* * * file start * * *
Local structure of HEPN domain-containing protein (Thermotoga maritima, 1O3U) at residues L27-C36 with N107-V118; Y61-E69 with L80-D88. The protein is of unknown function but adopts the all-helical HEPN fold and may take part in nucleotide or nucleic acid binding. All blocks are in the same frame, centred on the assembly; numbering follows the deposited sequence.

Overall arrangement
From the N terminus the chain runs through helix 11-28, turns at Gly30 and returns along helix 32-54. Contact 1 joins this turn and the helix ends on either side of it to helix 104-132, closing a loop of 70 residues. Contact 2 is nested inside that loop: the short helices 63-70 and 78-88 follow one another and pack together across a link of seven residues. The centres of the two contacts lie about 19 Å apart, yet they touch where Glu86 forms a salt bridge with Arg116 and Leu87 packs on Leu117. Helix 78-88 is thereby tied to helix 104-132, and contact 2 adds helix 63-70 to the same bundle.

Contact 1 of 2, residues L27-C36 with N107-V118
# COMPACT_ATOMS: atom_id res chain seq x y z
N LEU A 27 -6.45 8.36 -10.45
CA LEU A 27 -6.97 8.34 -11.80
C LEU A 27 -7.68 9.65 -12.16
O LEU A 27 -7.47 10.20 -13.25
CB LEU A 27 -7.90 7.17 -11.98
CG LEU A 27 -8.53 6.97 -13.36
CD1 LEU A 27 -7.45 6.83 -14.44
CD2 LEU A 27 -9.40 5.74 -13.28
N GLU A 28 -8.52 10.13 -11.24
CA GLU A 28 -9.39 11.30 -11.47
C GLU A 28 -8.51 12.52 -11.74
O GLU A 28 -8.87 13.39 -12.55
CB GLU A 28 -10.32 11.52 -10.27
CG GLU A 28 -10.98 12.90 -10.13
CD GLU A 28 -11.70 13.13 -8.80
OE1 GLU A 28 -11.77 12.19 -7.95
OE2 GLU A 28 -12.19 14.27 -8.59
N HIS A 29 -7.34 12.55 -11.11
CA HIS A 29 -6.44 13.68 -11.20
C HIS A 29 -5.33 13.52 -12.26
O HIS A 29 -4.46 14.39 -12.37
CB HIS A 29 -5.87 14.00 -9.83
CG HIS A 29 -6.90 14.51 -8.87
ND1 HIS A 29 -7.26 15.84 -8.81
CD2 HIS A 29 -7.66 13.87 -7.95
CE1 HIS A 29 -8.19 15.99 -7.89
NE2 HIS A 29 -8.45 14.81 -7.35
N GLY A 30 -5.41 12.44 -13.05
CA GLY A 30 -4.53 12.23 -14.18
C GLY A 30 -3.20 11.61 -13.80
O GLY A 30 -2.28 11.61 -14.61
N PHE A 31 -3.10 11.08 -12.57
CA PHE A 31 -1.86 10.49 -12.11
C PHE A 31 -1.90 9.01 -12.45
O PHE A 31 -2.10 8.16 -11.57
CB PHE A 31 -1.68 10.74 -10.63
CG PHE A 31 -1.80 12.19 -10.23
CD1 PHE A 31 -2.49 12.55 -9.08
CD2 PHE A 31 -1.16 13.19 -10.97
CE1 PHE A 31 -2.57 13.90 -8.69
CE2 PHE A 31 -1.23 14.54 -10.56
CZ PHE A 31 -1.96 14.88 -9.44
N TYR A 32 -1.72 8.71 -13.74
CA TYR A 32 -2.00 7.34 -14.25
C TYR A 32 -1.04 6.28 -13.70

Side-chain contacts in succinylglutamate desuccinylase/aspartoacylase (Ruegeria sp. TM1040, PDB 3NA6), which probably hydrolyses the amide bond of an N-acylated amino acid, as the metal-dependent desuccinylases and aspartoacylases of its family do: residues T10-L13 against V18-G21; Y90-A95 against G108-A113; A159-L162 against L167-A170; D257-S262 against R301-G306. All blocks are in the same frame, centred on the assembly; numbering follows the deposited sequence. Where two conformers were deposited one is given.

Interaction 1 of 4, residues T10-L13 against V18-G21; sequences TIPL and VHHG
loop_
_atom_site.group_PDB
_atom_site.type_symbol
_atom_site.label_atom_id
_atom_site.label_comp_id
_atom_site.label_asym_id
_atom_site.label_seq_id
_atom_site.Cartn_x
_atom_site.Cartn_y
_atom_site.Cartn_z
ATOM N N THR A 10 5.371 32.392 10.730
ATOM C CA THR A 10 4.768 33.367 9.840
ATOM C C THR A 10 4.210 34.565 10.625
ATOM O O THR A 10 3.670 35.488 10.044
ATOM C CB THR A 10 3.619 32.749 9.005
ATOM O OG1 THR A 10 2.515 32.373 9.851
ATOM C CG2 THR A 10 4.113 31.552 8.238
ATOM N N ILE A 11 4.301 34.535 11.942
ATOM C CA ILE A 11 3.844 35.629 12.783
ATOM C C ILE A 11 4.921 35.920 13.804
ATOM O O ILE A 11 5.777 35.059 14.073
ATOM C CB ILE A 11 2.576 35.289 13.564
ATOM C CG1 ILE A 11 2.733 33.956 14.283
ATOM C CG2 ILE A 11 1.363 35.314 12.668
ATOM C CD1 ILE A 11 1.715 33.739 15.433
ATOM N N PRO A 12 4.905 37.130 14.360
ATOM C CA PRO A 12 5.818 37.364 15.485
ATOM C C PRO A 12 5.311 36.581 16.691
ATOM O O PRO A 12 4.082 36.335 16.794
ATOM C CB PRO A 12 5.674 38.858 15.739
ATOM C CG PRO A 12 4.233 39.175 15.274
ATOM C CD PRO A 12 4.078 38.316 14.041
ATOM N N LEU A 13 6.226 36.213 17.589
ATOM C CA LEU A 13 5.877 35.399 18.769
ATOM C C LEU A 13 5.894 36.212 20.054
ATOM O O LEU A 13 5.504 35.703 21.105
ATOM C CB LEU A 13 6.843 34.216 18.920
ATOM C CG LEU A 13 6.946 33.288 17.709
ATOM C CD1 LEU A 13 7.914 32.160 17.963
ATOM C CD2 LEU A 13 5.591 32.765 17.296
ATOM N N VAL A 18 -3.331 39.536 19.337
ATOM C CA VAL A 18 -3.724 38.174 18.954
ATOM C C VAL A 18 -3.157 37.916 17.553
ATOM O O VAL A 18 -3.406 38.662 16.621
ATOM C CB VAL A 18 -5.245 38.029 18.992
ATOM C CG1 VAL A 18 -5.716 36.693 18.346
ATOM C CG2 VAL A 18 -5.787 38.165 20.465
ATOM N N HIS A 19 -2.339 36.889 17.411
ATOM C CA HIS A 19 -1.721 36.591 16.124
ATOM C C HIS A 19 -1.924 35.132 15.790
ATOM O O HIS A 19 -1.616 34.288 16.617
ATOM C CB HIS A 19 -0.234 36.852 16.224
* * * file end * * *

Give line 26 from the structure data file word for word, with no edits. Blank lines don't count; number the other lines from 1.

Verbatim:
O HIS A 29 -4.46 14.39 -12.37